The Hispanic Heritage Foundation Youth Awards program makes it easier for Latino students to access college and advance along their professional paths. This is the case of Elisa Juarez, 2001 award winner in the Miami region.
The Youth Awards was founded in 1998 by the Hispanic Heritage Foundation (HHF), and over the past 20 years, the program has awarded nearly three thousand grants, and 100 percent of recipients have moved on to college.
Elisa Juarez, for instance, is one of the successful recipients who has excelled in her professional and academic life after receiving the award. In 2001 when she was a senior at Coral Reef High School in Miami, she was honored with the Hispanic Heritage Foundation Youth Award in the science and technology category.
The Youth Awards honor Latino high school seniors who excel in the classroom and community as Elisa did. The awardees receive grants for their education or an idea or community project. “While in high school, I did community service projects and was deeply involved in science projects with a local university and Jackson Memorial Hospital. I applied for the award and received the educational grant that helped me go to university,” Elisa remembers.
The Youth Awards take place in 10 regions across the country, and awardees are selected from thousands of applicants for their excellence in various categories including Business & Entrepreneurship, Community Service, Education, Healthcare & Science, Media & Entertainment, and Technology & Engineering. The average GPA for the students is nearly 4.0.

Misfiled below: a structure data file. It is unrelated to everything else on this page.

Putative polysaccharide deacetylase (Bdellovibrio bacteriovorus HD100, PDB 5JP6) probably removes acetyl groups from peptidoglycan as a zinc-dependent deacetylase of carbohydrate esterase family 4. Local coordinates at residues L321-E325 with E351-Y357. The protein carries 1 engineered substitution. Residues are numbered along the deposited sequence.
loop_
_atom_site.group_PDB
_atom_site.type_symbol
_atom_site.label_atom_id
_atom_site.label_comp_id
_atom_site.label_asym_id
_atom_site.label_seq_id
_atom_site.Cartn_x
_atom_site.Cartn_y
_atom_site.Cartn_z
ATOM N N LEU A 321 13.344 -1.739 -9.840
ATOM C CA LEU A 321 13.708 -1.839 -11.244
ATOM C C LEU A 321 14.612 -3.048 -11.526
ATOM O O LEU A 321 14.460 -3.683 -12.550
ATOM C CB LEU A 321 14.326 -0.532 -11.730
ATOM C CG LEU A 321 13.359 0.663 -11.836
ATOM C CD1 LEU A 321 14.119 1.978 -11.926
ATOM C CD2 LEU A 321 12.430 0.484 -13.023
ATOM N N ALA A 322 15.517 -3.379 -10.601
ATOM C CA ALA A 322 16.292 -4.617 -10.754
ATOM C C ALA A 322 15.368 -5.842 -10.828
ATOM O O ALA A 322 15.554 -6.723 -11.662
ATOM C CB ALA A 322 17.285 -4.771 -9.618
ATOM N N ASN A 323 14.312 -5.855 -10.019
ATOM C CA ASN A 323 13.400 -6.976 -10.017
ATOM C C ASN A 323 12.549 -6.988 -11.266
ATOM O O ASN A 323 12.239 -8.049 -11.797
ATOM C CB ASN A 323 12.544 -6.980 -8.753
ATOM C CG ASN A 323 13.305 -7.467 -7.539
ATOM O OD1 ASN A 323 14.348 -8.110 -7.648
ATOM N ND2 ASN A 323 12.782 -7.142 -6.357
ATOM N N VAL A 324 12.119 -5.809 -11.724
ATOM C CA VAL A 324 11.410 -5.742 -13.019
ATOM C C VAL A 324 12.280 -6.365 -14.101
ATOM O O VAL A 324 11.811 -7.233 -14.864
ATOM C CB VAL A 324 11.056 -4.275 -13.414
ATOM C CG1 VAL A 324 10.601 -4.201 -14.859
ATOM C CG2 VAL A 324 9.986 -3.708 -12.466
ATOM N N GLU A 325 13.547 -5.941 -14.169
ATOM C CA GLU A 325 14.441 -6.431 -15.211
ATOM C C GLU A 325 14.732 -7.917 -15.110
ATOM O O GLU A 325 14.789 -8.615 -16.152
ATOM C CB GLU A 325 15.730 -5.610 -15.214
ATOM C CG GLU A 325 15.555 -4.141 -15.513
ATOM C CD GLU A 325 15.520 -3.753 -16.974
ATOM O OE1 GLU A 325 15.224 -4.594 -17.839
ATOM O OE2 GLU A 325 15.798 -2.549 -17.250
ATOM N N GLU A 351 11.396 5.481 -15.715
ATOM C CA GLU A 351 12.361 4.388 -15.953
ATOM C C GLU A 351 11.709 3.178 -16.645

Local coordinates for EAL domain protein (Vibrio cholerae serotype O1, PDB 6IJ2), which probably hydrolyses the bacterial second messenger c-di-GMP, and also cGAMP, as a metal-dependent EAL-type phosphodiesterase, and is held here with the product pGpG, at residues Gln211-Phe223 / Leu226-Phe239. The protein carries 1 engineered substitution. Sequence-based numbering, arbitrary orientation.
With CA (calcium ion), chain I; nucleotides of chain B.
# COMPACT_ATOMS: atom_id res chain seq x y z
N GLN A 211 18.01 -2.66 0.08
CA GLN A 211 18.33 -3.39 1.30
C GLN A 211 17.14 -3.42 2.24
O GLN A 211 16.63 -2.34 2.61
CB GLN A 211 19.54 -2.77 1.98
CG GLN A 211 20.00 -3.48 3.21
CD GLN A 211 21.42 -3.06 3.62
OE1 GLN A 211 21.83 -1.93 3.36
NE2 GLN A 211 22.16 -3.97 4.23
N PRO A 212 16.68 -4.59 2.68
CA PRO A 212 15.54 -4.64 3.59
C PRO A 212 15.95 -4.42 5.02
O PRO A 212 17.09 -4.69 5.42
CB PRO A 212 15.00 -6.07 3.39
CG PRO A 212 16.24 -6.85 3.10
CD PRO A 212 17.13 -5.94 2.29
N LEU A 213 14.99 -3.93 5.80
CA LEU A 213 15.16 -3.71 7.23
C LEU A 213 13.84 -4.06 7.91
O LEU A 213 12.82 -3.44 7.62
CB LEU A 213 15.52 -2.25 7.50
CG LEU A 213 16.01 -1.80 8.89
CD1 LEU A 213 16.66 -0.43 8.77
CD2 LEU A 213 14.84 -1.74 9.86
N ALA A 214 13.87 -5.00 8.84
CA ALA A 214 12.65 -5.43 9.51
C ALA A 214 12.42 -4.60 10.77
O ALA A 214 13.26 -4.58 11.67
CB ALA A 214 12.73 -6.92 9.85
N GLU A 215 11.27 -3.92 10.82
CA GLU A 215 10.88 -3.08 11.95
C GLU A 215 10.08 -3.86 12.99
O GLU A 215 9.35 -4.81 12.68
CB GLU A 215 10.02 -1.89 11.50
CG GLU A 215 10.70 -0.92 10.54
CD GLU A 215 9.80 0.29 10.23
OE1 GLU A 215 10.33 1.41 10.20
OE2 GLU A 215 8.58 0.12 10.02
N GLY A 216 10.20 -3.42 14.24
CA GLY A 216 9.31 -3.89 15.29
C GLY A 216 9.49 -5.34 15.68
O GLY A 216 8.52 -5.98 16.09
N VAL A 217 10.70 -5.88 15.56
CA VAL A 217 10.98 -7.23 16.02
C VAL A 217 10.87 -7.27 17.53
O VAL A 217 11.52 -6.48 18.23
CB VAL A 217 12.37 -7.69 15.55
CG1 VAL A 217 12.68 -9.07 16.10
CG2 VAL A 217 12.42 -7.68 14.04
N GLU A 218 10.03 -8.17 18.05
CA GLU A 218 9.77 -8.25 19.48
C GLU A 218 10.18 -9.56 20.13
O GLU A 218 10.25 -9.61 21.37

Elisa graduated with honors from Brown University with a dual degree in biology and Latin American studies.
Later, she got deeply involved in building resilient and thriving communities through corporate social responsibility (CSR), went to graduate school and got an MBA from the IAE Business School with coursework in social entrepreneurship and CSR. Now, she works for Target in the Corporate Social Responsibility Division.
Elisa has kept a close relationship with the Hispanic Heritage Foundation since she received the Youth Award. In the past, she managed HHF’s award-winning Latinos on Fast Track (LOFT) workforce development program and currently sits on the national board and acts as one of the main advisers to the president.
The 2018 recipients who have been selected from a pool of almost 13,000 applicants will become part of the HHF leadership cycle in which they will have the opportunity to be mentored by past awardees.
“The most important thing about the award, in addition to the recognition and the scholarship, is to be part of this great family that is passionate to help their community and that invests in the future of young Latinos,” she says.
And she concluded, “It is important to remember that the future is Latino, that is why we invite young people who identify with our culture, who have a passion for their community and wish to move on professionally, to be part of our family and to get involved in our projects. Through their voice, we can achieve the changes we need in this country.”
If you want to apply for the 2019 Youth Award, please visit www.hhfyouthawards.com.
Haz clic para leer en Español: Ofrecen becas a estudiantes latinos que desean ir a la universidad